The witty minimalist designed Herman Miller’s most memorable foray into postmodern furniture, reissued 45 years later.


You probably don’t know Ray Wilkes, the person, as much as you recognize #raywilkes, the hashtag. The latter is usually paired with a photo of Wilkes’s most enduring design, a modular seating system that looks uniformly cheerful with its distinctive, rounded silhouette. You may also spot a #raywilkes in the wild, as I did when I found an Instagram post by a vintage dealer in the Bay Area, who had scored a pair of hefty chrome chair bases off the designer himself a few years ago. The bases are unusual, and rare—they were only prototyped for Herman Miller, never in production—and I was intrigued.

Chances are, I’m not the only person curious to know more about Ray Wilkes, now that Herman Miller has reissued his iconic Modular Sofa Group—dubbed “Chiclet”—for a new generation.

Herman Miller promotional photography, circa 1975.

As it so happens, Ray Wilkes the person is 85, living in Southern California, and possessed with a keen memory for detail. He recalls the address of George Nelson’s Manhattan office (50th Street at 5th Avenue) when Ray first arrived in the U.S. on a study grant from the Royal College of Arts. He remembers the precise Herman Miller catalog (Action Office I, 1964, with a green cover) to which he contributed drawings, in collaboration with fellow Nelson Office alum Tomoko Miho.

As Lance Wyman—another friend and colleague from the Nelson days—attests, Wilkes is “always sharp as a tack and very witty.”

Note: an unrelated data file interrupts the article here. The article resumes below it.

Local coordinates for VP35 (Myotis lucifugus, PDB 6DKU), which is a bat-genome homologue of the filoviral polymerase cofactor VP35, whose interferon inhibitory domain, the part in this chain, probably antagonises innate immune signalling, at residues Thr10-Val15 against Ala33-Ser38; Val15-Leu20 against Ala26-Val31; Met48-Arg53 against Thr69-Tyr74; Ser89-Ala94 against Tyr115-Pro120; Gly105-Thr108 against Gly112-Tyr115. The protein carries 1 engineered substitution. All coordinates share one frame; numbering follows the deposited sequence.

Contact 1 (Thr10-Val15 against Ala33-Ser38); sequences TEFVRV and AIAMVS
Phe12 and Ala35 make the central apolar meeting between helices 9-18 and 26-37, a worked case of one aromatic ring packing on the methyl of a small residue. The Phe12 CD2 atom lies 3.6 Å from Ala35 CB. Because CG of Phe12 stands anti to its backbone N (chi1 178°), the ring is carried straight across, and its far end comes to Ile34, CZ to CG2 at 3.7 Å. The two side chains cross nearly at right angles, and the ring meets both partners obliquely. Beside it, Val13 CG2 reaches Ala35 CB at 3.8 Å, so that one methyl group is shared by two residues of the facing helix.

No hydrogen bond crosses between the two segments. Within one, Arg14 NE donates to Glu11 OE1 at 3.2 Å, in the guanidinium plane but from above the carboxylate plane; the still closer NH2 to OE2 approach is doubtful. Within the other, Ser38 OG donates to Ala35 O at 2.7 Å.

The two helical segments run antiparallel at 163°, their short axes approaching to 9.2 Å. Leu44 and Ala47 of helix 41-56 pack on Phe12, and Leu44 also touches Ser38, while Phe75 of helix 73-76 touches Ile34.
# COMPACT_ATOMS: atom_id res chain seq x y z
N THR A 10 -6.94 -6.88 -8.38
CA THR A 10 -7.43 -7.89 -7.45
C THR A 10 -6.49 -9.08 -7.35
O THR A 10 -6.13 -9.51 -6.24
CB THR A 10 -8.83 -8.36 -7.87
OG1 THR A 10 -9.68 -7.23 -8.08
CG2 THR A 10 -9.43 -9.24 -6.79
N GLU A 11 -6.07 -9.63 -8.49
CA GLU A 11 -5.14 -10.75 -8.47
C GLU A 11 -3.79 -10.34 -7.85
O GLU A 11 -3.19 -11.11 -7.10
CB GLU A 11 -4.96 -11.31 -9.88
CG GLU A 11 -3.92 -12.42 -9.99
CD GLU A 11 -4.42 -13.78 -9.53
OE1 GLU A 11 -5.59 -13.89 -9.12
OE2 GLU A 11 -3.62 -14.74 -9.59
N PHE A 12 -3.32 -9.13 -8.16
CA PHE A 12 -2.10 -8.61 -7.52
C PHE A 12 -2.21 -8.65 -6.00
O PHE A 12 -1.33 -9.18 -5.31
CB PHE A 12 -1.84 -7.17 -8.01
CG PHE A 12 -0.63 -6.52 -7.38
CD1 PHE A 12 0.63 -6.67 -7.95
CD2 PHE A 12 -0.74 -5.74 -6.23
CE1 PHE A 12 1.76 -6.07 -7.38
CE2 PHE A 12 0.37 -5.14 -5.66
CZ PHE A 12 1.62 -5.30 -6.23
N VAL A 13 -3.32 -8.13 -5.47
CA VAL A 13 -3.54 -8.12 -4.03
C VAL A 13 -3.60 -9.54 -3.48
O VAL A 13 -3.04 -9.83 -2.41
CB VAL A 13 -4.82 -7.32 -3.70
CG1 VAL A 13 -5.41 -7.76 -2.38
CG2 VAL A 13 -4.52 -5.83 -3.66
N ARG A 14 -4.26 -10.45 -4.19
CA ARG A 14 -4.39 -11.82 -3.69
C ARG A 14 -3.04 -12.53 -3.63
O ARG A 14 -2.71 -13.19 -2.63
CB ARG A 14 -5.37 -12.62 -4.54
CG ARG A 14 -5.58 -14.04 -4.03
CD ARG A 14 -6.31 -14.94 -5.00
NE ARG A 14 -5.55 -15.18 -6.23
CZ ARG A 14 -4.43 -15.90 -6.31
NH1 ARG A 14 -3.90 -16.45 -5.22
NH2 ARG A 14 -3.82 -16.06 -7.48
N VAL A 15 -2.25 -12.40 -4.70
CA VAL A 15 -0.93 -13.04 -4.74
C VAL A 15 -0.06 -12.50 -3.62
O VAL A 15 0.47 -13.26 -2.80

“The fact is, I like total simplicity,” says Ray Wilkes. “It’s the philosophy of my life. An architect once told me that I was a true minimalist. And minimalism isn’t just straight lines—the most important thing is the form, and the simplicity of making it.”

That perspective has driven all of Wilkes’s work, but most notably the development of his Modular Sofa Group. After he arrived in Michigan to work full-time at Herman Miller, under then-design director Bob Blaich, Wilkes started experimenting with a new toy in the manufacturing area of the plant: a machine for injecting foam into a mold. “At first they were trying to apply the machine to Eames furniture, and then I was asked how it could be used,” he recounts. Having learned the gist of the technology after a stint with designer Harvey Probber in Rhode Island, Wilkes had figured out how to avoid getting air bubbles into the foam.


The molded forms he came up with were “all rounded, and it was possible to upholster them with Herman Miller’s two-way-stretch fabrics, seamed around the edge of the cushion—which would be very hard with traditional cloth.” That very distinctive cushion shape spawned a popular nickname for the collection that’s still common today: Chiclet.

“The technology made Chiclet possible; it hadn’t been done before. Logically, it’s all simple and straightforward.”

On first glance, his design may seem like a stylistic departure from the Herman Miller classics, but Head of Archives and Brand Heritage Amy Auscherman points out that “it’s a modular system, and Herman Miller excels in systems."

Similarly, Herman Miller has a long track record of material and furniture innovation, typified by the Eameses’ molded plywood group and going all the way back to Gilbert Rohde, who invented the sectional sofa. "Chiclet is another way to get at that idea with new materials and a different aesthetic,” explains Auscherman. “It looks postmodern, but it’s timeless, because it’s pared down to the essentials.”

Article Courtesy of Herman Miller. See full article here.